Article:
About the Author

Chris Taylor


Chris was born and raised in the Kwa-Zulu/Natal Midlands where his family inspired his early passion for the natural world. Exploring Southern Africa as he grew up, this passion was allowed to develop and his curiosity to expand. After high school, Chris spent ...

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on The Londolozi Secret Seven

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We were fortunate to see a number of the animals on your list Chris. On our bucket list is a caracal, and hopefully an aardvark and pangolin one day. We have seen a different mongoose in Kgalagadi. The yellow mongoose. They are scavengers in the camps and don’t hesitate to jump on your table to try and take your meat.

These secret seven animals are always special to see. I have been lucky to come across a couple of these animals over the years. I managed to have an epic on-foot sighting of an Aardvark three years ago in the Waterberg area and that was truly special. Still waiting to get my first sighting of a Pangolin.

That must have been an incredible experience seeing an aartvark on foot, Declan! You can count yourself very lucky.

Chris, I wanted to CRY when I read about the African Wildcat! I was fortunate enough share my life with one for eleven precious months before he was killed by a cobra. That little animal gave me more trouble than you can imagine but he ADORED me. He slept in my arms every night, ducking the tip of my middle right hand finger. He was intelligent to an uncanny degree and ALWAYS came when I called – at a run and when an African Wildcat runs for a hundred metres over open ground I believe they can put a Cheetah to shame. After the Roman Empire collapsed and the Huns started moving in a great many people from Egypt started trekking South into Africa as can be witnessed by many black languages which even today have elements of Latin in them. Also, the Worship of Isis and Basset Ra collapsed under the onslaught of Christianity and the destruction of the Library at Alexandre. So the priests had to make a run for it to and of course they brought their Temple Cats with them. These cats very likely inbred with local wildcats and with each other, possibly going wild and I believe this is at least partly the foundation of our African Wildcat today. Kitten was special.

Wonderful article on 7 very elusive animals. We have been lucky enough to see 4 on your list. Still looking for the pangolin, the aardvark (we did see a leopard with a dead aardvark), and the Mellers mongoose. Thanks for sharing this list, Chris.

Eight trips to East and Southern Africa and we’re still looking for aardvark and pangolin. Another reason to keep coming back, I guess!

Just as you mentioned, we spotted a honey badger on the way back to camp–no chance of a photo!

Master Tracker

Managed four of the secret seven, but my top two didn’t make it on to your list, a caracal and an otter. Can’t believe one was seen recently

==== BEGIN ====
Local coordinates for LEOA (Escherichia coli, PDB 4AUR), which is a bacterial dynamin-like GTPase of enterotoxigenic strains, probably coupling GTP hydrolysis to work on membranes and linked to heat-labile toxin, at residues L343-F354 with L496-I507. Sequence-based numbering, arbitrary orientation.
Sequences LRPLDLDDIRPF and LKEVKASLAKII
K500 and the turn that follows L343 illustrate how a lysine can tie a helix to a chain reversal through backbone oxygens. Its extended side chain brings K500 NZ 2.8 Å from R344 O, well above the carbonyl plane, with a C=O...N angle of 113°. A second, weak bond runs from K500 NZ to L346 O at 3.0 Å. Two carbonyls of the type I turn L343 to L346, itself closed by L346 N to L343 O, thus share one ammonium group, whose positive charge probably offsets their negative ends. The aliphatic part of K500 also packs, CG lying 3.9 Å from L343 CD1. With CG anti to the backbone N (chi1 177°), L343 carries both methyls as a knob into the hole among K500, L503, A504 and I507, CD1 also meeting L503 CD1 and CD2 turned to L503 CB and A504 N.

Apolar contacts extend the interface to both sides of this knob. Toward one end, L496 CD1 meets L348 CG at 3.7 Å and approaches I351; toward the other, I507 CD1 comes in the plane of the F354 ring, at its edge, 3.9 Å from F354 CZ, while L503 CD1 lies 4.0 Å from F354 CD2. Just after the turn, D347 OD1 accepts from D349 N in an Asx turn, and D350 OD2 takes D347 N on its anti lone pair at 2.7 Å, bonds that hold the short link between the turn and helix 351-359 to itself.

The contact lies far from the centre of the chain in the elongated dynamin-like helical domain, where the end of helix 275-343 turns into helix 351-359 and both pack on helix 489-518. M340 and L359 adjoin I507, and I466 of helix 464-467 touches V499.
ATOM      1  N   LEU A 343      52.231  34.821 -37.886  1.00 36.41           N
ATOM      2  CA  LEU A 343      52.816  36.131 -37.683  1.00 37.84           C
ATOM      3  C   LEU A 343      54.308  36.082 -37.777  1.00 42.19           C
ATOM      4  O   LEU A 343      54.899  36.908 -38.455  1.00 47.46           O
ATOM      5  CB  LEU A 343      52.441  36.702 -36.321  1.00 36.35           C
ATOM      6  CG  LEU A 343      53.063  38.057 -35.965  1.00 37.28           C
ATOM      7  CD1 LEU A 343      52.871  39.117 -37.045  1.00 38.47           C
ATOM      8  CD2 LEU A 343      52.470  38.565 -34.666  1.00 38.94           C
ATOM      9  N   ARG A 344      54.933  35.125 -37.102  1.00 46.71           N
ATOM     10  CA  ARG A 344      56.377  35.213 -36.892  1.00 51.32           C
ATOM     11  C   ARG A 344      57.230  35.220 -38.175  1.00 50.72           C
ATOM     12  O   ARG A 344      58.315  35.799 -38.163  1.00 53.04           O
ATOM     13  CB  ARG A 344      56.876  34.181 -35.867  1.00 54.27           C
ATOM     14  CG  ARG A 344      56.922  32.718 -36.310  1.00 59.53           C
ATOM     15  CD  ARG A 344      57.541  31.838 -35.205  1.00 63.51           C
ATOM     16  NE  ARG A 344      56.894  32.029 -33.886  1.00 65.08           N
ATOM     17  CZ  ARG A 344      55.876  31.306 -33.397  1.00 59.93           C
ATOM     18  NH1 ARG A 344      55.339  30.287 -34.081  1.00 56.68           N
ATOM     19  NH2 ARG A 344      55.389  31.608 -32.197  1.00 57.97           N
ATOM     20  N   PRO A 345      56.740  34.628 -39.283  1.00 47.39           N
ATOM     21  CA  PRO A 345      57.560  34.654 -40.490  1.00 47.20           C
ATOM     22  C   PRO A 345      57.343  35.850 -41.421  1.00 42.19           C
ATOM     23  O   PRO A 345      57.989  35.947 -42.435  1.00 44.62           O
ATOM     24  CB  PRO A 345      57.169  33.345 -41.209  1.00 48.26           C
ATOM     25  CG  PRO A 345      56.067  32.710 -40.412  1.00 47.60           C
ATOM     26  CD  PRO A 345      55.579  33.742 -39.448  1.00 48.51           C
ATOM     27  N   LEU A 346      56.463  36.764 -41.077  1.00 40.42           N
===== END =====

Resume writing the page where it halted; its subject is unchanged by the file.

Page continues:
Fabulous article that was well researched. While driving back to camp one night, we were fortunate enough to encounter not only honey badgers, but slender mongoose as well, actively moving from bush to bush. At Sabi Sabi, I hit the jackpot spending several minutes with a family of black rhino in addition to seeing a serval on the night drive back to camp. I’m still hoping to see a Pangolin and Aardvark- perhaps next visit.

Chris, I enjoyed reading this article so much. Knowing how much there is still to see makes me want to return all the more. I am still thinking of Mashaba 3:3. Has anyone sighted her after we saw her injured? Thank you and Milton for the greatest experience of my life.

Hi Marsha, great to hear from you again! The Mashaba female has recovered from her wound that she was carrying and we were lucky enough to watch her hunt a herd of impala a few days ago – she was unsuccessful but looking in a much better condition nonetheless. I hope to see you and Howard back here soon!

Love this lineup!! Have managed to see honey badger and black rhino in the wild, but none of the others.

How interesting to learn about Londolozi’s secret seven. My heart went out to the Serval who hasn’t flourished as well as the others. A very beautiful animal. All in all Londolozi continues to impress in all areas it touches. Remarkable.

Hi Joanne. The serval, along with several other small predators do indeed have quite a tough time in these parts, however they do flourish in other areas where the densities of large carnivores are slightly lower. Nature has its way of finding a place for everything!

Love it Chris, finally some of the lesser famous Londolozi critters get their share of the limelight! Do we ever get any Red Mongoose sightings?

Chris, Thanks for pointing ot the “secret seven”! Boy, is our next guide going to start to sweat when we had them this list of the animals we want to see on our next game drive at Londolozi!

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